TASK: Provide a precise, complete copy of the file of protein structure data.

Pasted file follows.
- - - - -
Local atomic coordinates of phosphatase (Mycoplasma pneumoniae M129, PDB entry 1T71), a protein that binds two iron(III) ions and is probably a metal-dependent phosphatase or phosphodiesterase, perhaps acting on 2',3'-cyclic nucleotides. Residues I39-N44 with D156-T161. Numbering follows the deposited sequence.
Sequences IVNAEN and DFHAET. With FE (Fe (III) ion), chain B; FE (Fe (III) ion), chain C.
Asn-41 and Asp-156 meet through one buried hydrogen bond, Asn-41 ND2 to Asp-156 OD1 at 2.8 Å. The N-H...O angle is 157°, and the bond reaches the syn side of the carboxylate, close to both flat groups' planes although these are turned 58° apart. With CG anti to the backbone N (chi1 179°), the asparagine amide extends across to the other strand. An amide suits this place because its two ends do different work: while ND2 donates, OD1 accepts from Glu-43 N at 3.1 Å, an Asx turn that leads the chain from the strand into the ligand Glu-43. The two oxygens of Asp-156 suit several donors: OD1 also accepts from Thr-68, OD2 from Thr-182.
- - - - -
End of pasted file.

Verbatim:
Local atomic coordinates of phosphatase (Mycoplasma pneumoniae M129, PDB entry 1T71), a protein that binds two iron(III) ions and is probably a metal-dependent phosphatase or phosphodiesterase, perhaps acting on 2',3'-cyclic nucleotides. Residues I39-N44 with D156-T161. Numbering follows the deposited sequence.
Sequences IVNAEN and DFHAET. With FE (Fe (III) ion), chain B; FE (Fe (III) ion), chain C.
Asn-41 and Asp-156 meet through one buried hydrogen bond, Asn-41 ND2 to Asp-156 OD1 at 2.8 Å. The N-H...O angle is 157°, and the bond reaches the syn side of the carboxylate, close to both flat groups' planes although these are turned 58° apart. With CG anti to the backbone N (chi1 179°), the asparagine amide extends across to the other strand. An amide suits this place because its two ends do different work: while ND2 donates, OD1 accepts from Glu-43 N at 3.1 Å, an Asx turn that leads the chain from the strand into the ligand Glu-43. The two oxygens of Asp-156 suit several donors: OD1 also accepts from Thr-68, OD2 from Thr-182.